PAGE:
By: Dr Alex Robber
After months of cold weather that winter brings, many individuals welcome spring with open arms. It also involves for some of us stuffy nose, watery itchy eyes, sinus pressure, and headaches. It can also mean the breakdown of our defenses and we get tired of fibromyalgia for those of us.
We don’t know why, but it seems people with fibromyalgia have more problems with chronic sinusitis than others do. With a cold or a virus, it’s like never going away. One study found that nose and sinus inflammation could be as crucial in patients with unexplained chronic fatigue or body pain symptoms of fibromyalgia as the gastrointestinal problems we experience.
In other words, because our body is already on the highway of inflammation, it might explain why we get more tired with chronic sinusitis than others do. Knowing that there is an explanation and knowing how our sinuses are doing their work is useful because we are not afraid of what we know.
How to Fight with trifecta?
We have four sinuses around our face and head each connected to our nasal passages by small canals. The small hairs in our nose filters air as it enters our body and our sinuses generate mucus that moisturizes our air passages so that we are protected against dust, microorganisms and other unwanted invaders. Any blockages of allergens, bacteria, fungi, or other germs, such as polyps, nasal septum deviation, or swelling and inflammation interfere with the function of the sinus.
Our archenemies do the same as spring comes allergens, flying dust, and winds that dry up our air passages. Our sinuses can overreact and secrete surplus mucous that leads to runny nose and rhinitis (inflammation of the nasal passages) to keep up with the additional demand. Allergens also cause histamines to be released and we’re off and running.
Our air passages shrink like dried prunes and our sinuses feel like overfilled internal tubes that trigger sinus stress and headaches that often go hand in hand with fibromyalgia. So, what are we going to do?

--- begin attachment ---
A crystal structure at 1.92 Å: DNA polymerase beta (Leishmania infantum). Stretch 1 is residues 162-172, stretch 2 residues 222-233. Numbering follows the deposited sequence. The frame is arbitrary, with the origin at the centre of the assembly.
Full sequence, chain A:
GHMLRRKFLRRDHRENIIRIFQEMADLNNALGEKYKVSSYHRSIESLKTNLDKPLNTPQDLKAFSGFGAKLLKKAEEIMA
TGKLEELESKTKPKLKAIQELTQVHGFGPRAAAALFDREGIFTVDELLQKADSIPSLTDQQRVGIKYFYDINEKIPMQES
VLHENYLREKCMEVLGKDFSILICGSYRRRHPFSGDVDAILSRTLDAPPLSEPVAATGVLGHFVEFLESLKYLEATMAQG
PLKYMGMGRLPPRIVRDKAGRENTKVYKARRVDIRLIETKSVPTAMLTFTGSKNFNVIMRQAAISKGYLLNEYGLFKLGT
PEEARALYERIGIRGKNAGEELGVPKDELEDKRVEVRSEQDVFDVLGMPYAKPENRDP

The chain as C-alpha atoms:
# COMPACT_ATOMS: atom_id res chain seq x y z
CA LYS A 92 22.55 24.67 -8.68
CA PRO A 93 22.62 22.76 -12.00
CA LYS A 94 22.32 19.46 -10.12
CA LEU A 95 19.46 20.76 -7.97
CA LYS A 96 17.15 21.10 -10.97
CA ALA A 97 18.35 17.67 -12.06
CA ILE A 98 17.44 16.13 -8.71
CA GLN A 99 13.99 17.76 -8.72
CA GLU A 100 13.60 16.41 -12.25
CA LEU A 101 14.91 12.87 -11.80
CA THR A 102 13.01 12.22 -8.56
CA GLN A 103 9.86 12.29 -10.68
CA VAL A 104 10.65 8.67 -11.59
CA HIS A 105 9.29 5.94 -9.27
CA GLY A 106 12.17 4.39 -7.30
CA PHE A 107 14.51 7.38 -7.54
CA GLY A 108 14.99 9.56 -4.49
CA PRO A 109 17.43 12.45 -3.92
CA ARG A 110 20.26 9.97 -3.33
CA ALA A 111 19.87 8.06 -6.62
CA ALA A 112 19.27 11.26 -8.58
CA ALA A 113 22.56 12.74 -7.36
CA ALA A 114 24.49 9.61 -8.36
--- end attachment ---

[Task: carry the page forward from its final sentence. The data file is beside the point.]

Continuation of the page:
Because they also trigger rebound swelling, avoid overuse of vascular constrictors such as Afrin. Use a spray of the nasal steroid. Steroids reduce inflammation but be careful how your body responds. These can also trigger symptoms over the counter sprays.
Periodic use, as recommended by your doctor, of nasal saline rinse machines. Sprays of the nasal saline. They are mobile, and the nasal passages are hydrated. Antihistamines if you know the reactions of allergens. Be aware that antihistamines cause dryness, so hydrate plenty of water.
Decongestants can help but follow the precautions because some people should not use them. If reported, your doctor may offer steroid injections. Other issues may need to be studied, such as obstruction, allergies, yeast, or infection.
Endoscopy of the nasal. To look for defects, a scope made of flexible tubing with a camera at the end is placed in, endo, nasal passages. A CT scan or MRI (both provide imaging of sinuses not available with an endoscope.) A culture of nasal secretions to look for pathogens such as bacteria or fungi.
A consultation with a doctor of the ear, nose, and neck should be required. If symptoms get worse or different, see your doctor, things may have altered, such as a physical barrier, the growth of fresh allergies, your environment, or other things we’ve talked about.
Managing chronic sinusitis and any other known fibromyalgia overlapping circumstances not only enables us to feel better, but also provides us a feeling of empowerment because we can do something to assist ourselves. Please leave them in the remarks below if you have this issue or have questions. I love learning from you. Stay Healthizes!